10 Ways to De-Clutter

“Three Rules of Work: Out of clutter find simplicity; From discord find harmony; In the middle of difficulty lies opportunity.” - Albert Einstein

 1. Give it a home! Take a look around your house, what stands out the most to you? Do you have lots of random papers everywhere? Kids toys? Dog treats? Shoes? Give these items one specific place and keep them there. For example, when you bring in the mail, have a designated place for it to go so that papers don't pile up around the house. 

2.  Start clearing a starting zone. Give yourself a starting point. Depending on how ambitious you are it could be a high-traffic area, or a smaller space in the home. Make this one area completely clutter-free. Once you're done removing the clutter from that area (no matter how small or large), keep it clutter-free and keep expanding the space until your whole house is clutter-free! 

3. Clear off a counter. I think this is my mother's favorite de-clutter rule. She will not go to bed until all of the counters and tables are cleared off and everything is put away. This is a great rule to live by because it's much harder to keep clutter if you have no where to put it! If you're like me, and love to leave stuff everywhere because "I'm going to use that again in a little while", it's best to start small with one counter and work your way up to all of the flat surfaces in your home (tables, kitchen island, etc.). 

4. Pick a shelf. This is great if you only have a few minutes. Pick one shelf in your house every day and make it clutter-free. Get rid of all of the things that don't belong. Either throw them away, put them in their proper place, or donate them. You don't have to do all the shelves in one room or on one piece of furniture, just clean one shelf.  

5. Schedule a decluttering weekend. Ask a friend if you can borrow their truck one weekend, and block off one weekend for the family to de-clutter the house. Pick up some boxes so you can choose what you want to stay, donate, throw away or relocate. Make sure that each room has four boxes so that the items in that room can be categorized. At the end of the day, haul the throw aways to the dump and take the rest to Goodwill. If there are some items that you aren't sure about - you don't want to get rid of it per say, but you don't want to stare at it every day either, make a "maybe" box. Put everything you're unsure of in the box, and store it in the attic. Then, put a note on your calendar in 6 months and decide what you want to do with it then. This give you an opportunity to see how often you actually use those items and how badly you want to keep them. *You also may want to add a 5th box, if you want to have a yard sale - but make sure you actually set a date for the yard sale and follow through.  

6. Re-learn how to buy. One of my friend's had a rule growing up, that he wasn't allowed to buy anything with his allowance the day he saw it. He had to wait a month before making a purchase, that way he knew that he really wanted it. What a great idea for his mom to instill in him at such a young age! It's so easy to go by the $5 bin at Wal-Mart and pick up several DVD's that you have wanted forever and they always end up taking up more space and you only watch them once. Instead, make a list of things that you want to buy while you're out that isn't a necessity, and put them on your calendar. After 1 month, if you can't get that item out of your head, go get it. Most of the time, they are impulse buys and this will save you lots of money and clutter!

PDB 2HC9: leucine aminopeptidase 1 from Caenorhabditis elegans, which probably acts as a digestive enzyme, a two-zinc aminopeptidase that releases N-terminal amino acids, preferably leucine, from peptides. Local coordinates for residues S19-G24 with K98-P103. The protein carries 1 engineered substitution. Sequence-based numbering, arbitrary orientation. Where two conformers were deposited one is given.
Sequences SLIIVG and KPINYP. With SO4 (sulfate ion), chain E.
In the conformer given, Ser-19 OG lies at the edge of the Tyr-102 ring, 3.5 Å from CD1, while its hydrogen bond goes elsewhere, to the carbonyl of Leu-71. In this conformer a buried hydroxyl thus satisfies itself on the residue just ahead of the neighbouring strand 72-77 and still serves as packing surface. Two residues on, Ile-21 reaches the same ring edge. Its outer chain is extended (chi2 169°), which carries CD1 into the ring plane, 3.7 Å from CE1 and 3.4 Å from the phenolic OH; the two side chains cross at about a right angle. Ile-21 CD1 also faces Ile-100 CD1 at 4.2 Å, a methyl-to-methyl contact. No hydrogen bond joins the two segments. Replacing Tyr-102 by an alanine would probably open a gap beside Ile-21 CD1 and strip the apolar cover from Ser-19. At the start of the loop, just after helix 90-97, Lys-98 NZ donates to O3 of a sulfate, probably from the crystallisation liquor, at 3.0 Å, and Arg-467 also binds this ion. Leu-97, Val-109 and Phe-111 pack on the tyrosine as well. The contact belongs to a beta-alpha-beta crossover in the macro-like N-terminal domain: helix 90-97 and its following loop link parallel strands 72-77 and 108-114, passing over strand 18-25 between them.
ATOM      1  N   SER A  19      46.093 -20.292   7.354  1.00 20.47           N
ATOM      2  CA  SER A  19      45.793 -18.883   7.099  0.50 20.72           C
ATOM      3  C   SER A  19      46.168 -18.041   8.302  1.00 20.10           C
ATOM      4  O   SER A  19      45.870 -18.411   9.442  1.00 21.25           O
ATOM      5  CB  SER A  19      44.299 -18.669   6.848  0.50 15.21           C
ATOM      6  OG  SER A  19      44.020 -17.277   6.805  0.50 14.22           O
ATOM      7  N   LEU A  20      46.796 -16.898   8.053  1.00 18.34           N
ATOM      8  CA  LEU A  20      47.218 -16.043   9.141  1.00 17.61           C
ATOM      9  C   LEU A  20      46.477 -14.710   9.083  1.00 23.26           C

7. Teach your kids where things belong. This only applies to the parents among us, of course, but if you teach your kids where things go, and start teaching them the habit of putting them there, you’ll go a long way to keeping your house uncluttered.There is nothing worse than stepping on a Lego at 2am and trying not to wake up the whole house - just to go to the bathroom! Of course, they won’t learn the habit overnight, so you’ll have to be very very patient with them and just keep teaching them until they’ve got it. And better yet, set the example for them and get into the habit yourself.

8. Pull out some clothes you don’t wear. You may have seen this on Oprah. Take all of the clothes in your closet and turn the hangers around backwards. At the end of the year, anything not turned back needs to go to Goodwill. Let's face it, if we haven't worn it in a year, then we probably will never wear it again. You can something similar to your drawers, and just put the clothes in upside down (have the folded half of the shirt face the back of the drawer instead of the front).  

9. Clear out your medicine cabinet. If you don’t have one spot for medicines, give them a home! Clean out all of the expired medicines, anything that is empty, trash, etc. Only put medicines in here that will be used regularly or are not out of date (pain relievers, blood pressure medicine, band aids, etc.). And no, the Vodka and Bourbon don't belong here! 

10. Pull everything out of a drawer. Just take the drawer out and empty it on a table. Then sort the drawer into three piles: 1) stuff that really should go in the drawer; 2) stuff that belongs elsewhere; 3) stuff to get rid of. Clean the drawer out nice, then put the stuff in the first pile back neatly and orderly. Deal with the other piles immediately!

Refinishing Laminate Cabinets

Want to redo your kitchen cabinets without spending a fortune? I know the feeling. I moved into a house that was screaming 1985 every time I walked into a kitchen or bathroom. So, being a penny pincher, I turned to the internet for affordable options that would give me a better look. The biggest challenge that I faced was the material. My house has laminate counter tops and cabinets - which you can't just paint or stain. Here's my step-by-step guide to doing what I did. I only spent about $300.00, and that includes all of the hardware, paint, drop-cloths, etc. You may already have some of these materials at your disposal.